Death penalty sought against wife in fatal hammer beating

Marissa Devault, right, listens to the prosecutors' opening statement during her trial at the Superior Court in Phoenix, Az. Thursday, Feb. 6, 2014.
Patrick Breen, AP

PHOENIX — Prosecutors are seeking the death penalty against an Arizona woman charged with fatally beating her husband with a hammer while he was sleeping, reports CBS affiliate KPHO.

Authorities say Marissa Suzanne Devault, 33, fatally wounded Dale Harrell by bludgeoning him over the head with a hammer as he slept in their suburban Phoenix home in January 2009. Harrell, 34, suffered multiple skull fractures and died at a hospice of complications from his head injuries about a month after the attack.

Prosecutor Michelle Arino said Devault needed quick money to get out of a deep financial hole. "The defendant likes money, and she likes easy money," Arino said during opening statements.

Arino said Devault thought she could get an insurance settlement that would allow her to pay off a $294,000 loan from her boyfriend, Allen Flores.

But Alan Tavassoli, one of Devault's attorneys, raised questions about the credibility of the boyfriend, who was given an immunity agreement on child pornography allegations in exchange for his testimony.

Devault claims she killed her husband in self-defense and told investigators that he had physically and sexually abused her in the past. But prosecutors contend that the attack on Harrell was premeditated and say Devault has given conflicting accounts of her husband's death. They also say the people Devault alleged were witnesses to the abuse didn't back up her claims.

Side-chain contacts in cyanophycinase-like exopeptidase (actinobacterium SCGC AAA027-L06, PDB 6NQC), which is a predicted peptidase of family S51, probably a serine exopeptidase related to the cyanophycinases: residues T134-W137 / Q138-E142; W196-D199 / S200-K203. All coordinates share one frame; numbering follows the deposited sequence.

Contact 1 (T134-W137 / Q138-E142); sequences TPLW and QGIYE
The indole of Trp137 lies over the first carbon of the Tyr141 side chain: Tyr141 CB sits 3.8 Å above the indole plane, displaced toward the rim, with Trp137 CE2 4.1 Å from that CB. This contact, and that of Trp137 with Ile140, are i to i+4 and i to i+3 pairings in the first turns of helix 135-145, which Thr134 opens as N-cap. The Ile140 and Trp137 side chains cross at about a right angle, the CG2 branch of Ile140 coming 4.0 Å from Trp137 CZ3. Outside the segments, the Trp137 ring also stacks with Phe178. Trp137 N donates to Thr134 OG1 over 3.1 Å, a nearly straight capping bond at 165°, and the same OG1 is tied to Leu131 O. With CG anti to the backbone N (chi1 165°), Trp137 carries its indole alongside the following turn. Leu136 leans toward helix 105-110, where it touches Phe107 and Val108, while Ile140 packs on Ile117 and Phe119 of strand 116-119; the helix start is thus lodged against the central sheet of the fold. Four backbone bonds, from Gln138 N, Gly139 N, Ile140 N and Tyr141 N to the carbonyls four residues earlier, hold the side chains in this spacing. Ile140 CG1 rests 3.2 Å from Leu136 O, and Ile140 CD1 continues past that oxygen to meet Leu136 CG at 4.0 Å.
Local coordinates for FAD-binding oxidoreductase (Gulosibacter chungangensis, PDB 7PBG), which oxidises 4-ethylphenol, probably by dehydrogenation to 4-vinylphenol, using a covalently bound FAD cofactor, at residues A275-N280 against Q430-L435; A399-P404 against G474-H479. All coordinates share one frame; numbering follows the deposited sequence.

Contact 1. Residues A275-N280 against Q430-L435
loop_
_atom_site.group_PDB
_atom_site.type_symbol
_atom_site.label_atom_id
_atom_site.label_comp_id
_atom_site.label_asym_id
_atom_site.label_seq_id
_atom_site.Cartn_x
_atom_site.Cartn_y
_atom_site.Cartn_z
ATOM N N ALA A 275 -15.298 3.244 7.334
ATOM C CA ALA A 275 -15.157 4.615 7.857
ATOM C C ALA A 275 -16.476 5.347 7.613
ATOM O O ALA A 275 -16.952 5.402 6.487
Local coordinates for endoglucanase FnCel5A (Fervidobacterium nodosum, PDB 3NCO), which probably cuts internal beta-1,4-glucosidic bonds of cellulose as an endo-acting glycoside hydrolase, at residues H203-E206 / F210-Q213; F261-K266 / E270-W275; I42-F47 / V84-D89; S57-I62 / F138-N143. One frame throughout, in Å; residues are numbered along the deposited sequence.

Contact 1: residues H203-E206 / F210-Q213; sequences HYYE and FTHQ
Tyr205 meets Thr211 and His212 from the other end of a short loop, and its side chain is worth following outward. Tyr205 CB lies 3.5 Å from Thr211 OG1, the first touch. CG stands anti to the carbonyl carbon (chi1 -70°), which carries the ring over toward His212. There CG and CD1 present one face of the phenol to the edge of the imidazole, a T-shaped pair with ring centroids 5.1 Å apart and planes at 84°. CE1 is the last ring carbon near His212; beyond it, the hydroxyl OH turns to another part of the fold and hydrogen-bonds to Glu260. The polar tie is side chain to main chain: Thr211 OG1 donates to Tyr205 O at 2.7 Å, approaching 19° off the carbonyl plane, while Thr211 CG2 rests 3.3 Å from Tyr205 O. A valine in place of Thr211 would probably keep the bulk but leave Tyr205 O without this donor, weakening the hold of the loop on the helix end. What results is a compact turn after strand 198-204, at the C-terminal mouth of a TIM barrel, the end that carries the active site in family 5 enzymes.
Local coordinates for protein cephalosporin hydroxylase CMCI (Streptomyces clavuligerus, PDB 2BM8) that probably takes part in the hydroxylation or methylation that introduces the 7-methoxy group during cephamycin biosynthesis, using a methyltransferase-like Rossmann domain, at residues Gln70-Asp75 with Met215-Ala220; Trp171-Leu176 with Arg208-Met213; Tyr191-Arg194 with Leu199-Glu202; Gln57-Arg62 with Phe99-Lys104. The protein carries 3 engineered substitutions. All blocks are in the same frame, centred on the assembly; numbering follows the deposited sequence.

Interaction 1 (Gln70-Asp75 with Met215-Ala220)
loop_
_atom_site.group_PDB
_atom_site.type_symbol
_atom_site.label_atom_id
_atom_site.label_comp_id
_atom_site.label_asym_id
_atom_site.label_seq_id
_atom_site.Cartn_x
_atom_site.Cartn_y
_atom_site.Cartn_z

At first, Devault told investigators that Harrell had attacked her while she was asleep and choked her until she was unconscious. She told police that when she came to, she saw another man who lived at their Gilbert home beating Harrell with a hammer.

But authorities say bloodstain patterns showed Harrell was alone in the bed at the time of the attack and that bloodstains on Devault's clothes were consistent with a person swinging an object repeatedly over her head.

Investigators say Devault later confessed, saying she attacked her sleeping husband in a rage after he had sexually assaulted her.

Police say they discovered Devault had been dating another man, Flores, for more than two years. In a search of Flores' computer, police say they found a journal that appeared to be written from his perspective and indicated that he had given Devault about $7,000 which she used to hire a hit man, according to court records.

Authorities say child pornography also was found on Flores' computer. County prosecutors granted Flores immunity on that allegation in exchange for his testimony in the murder case. Without such an agreement, Flores was expected to invoke his right against self-incrimination.

Tavassoli said prosecutors are giving a pass to his client's boyfriend even after he failed to report to police that Devault had allegedly claimed three days before the hammer attack that her husband had been killed in a tire-iron beating. "He (Flores) is free and clear for this trial," Tavassoli said.

Prosecutors say the immunity agreement doesn't prevent authorities from filing pornography charges against Flores. Instead, they say the agreement bars authorities from using any statement that Flores makes during the murder trial in a pornography case.